More than 100 people gathered here Monday to mark the move of the Cape Hatteras Lighthouse 20 years ago.
They praised the engineering feat of moving a 4,800-ton tower standing 198 feet tall over more than a half mile of unstable sands in unpredictable winds.
A few yards away, dozens of visitors lined up to climb the iconic black and white striped beacon while tickets were free for the day. Artifacts and photos from the move were on display in the restored keepers quarters close by. The National Park Service owns the lighthouse and the Coast Guard still maintains the beacon that flashes seaward about 20 miles.
"You saved it," said Terry Ann Jennette Ponton, granddaughter of Unaka Jennette, the last keeper of the lighthouse. "You saved my lighthouse. I always say it's mine. I just let the Park Service take care of it."
The distance between the ocean and the lighthouse was so wide decades ago that her grandfather and friends played baseball on the beach, she said. But the sand eroded over time and there were days when waves crashed against the tower's foundation.
Lighthouse officials tried over decades to save it including installing seawalls in the ocean, buffering it with sandbags and experimenting with a barrier of artificial grasses. Nothing worked.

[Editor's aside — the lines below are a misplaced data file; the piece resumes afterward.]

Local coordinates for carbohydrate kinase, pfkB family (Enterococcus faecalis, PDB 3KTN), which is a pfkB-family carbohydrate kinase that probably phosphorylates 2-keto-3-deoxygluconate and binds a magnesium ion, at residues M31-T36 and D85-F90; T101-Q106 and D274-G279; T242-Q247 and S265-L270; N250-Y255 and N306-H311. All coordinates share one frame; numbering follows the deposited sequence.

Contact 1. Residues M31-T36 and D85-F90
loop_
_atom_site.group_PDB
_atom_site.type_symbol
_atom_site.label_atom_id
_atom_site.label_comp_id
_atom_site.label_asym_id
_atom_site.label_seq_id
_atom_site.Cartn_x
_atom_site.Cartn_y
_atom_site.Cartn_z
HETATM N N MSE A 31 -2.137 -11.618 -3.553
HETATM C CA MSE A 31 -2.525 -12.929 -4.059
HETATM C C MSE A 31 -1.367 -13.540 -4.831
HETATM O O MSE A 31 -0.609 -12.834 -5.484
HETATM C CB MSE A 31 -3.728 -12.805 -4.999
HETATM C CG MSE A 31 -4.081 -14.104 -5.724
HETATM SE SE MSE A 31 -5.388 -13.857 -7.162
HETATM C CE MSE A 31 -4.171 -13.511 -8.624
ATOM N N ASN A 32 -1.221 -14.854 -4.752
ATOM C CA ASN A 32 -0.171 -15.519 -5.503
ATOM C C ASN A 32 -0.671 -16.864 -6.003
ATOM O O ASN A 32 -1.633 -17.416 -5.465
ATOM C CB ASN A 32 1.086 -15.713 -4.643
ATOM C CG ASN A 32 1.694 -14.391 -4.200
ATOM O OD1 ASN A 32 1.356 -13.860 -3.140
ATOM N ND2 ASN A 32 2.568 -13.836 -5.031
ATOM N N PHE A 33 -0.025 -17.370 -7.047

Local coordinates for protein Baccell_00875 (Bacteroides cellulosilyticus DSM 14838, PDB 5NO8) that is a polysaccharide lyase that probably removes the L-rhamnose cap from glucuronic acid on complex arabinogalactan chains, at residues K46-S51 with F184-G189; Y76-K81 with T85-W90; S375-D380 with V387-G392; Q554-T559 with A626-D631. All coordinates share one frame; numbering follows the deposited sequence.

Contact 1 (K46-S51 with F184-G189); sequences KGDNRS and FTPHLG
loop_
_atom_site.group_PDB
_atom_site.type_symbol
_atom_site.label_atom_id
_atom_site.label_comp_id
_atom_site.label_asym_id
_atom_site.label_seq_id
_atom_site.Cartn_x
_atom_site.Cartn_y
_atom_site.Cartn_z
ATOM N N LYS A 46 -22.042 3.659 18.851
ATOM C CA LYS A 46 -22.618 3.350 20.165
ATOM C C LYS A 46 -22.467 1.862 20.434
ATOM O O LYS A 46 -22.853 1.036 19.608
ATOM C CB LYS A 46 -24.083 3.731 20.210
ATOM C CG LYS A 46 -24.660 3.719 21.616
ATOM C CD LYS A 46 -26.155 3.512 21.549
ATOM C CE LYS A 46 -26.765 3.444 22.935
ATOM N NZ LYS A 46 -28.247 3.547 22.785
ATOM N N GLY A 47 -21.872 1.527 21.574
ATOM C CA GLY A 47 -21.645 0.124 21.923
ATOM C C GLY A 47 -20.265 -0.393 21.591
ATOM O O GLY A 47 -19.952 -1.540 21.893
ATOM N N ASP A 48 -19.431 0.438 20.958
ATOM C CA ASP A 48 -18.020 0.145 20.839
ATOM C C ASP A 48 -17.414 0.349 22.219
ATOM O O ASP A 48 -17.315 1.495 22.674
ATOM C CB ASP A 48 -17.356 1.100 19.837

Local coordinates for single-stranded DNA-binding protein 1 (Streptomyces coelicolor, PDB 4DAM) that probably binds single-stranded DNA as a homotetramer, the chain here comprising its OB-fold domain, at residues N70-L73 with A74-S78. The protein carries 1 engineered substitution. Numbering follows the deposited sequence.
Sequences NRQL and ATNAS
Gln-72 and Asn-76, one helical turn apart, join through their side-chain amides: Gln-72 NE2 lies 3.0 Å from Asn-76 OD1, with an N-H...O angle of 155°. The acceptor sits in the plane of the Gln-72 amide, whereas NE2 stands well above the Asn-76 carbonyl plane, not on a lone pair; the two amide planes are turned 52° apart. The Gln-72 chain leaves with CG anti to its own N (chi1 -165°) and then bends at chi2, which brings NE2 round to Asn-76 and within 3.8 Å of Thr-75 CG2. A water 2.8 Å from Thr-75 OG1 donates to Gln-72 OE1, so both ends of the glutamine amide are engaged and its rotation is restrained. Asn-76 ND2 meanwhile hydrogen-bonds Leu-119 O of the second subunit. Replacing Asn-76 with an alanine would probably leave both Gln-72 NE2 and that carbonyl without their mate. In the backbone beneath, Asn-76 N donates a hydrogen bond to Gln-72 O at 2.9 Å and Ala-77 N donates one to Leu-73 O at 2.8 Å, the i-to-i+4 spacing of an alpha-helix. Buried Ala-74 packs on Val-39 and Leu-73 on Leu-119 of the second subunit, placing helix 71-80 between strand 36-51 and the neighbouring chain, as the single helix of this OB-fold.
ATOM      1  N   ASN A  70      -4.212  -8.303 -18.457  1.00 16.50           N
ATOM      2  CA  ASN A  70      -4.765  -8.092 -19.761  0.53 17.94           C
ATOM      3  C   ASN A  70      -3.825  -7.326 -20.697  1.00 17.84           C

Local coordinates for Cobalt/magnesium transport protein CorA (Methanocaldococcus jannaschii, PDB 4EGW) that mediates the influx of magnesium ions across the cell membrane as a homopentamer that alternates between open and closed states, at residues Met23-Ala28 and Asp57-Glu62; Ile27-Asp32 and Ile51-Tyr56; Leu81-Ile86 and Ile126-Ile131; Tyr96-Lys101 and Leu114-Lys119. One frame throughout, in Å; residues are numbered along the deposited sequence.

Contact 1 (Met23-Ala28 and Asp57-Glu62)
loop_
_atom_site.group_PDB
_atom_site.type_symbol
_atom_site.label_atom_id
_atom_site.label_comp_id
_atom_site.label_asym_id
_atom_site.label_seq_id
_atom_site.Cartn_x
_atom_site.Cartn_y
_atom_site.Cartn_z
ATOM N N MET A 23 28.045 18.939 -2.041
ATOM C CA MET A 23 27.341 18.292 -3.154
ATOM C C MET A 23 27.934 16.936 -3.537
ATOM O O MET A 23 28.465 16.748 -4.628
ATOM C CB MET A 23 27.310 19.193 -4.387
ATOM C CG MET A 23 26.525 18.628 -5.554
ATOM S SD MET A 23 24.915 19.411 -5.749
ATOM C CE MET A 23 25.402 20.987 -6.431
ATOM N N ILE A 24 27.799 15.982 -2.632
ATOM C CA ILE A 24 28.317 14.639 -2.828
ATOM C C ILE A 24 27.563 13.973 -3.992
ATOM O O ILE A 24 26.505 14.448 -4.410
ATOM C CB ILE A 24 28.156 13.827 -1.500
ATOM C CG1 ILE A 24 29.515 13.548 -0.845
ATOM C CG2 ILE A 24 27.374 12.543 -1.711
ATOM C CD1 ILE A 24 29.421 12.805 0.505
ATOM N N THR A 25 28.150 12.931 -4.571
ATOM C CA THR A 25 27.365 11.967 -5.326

A federal study in 1980s came up with several options including building a new lighthouse to replace the one that had stood there since 1870. The recommendation was to move it and the Park Service agreed.
On June 17, 1999, crews from Expert House Movers of Maryland and Virginia Beach and International Chimney Corporation of Buffalo, N.Y., lifted the tower with hydraulic jacks onto a platform with steel tracks. They moved the structure slowly, covering 2,900 feet over 23 days. The first day it moved only 10 feet. A couple of days it did not move at all. On July 1, it moved 355 feet, the most of any day.
Locals opposed the move at first.
Among the speakers Monday was historian and current county commissioner Danny Couch who acknowledged he and others were wrong.
"It is difficult to fathom how monumental an achievement it was," he said. "It was a raging success, from top to bottom."
Twenty years ago, Ponton once spoke in favor of the move in a relative's home and was told to leave. Many did not believe it could be done.
"These people are crazy," Ponton said of the local sentiment.
There were moments of concern such as when jacks failed and had to be replaced with larger ones. On one occasion, computer monitors showed the tower was leaning badly causing panic through the ranks of the moving company, said Jerry Matyiko, an owner of Expert House Movers. But a test with a simple plumb bob ensured that the lighthouse was standing vertical and the computers were wrong.
Scientists on Monday's panel praised the move and cautioned about building structures like dunes, houses and roads on dynamic barrier islands.
"Buxton and the lighthouse are not alone but part of a system," said Stan Riggs, a coastal geologist and professor at East Carolina University. "You have to move with the system."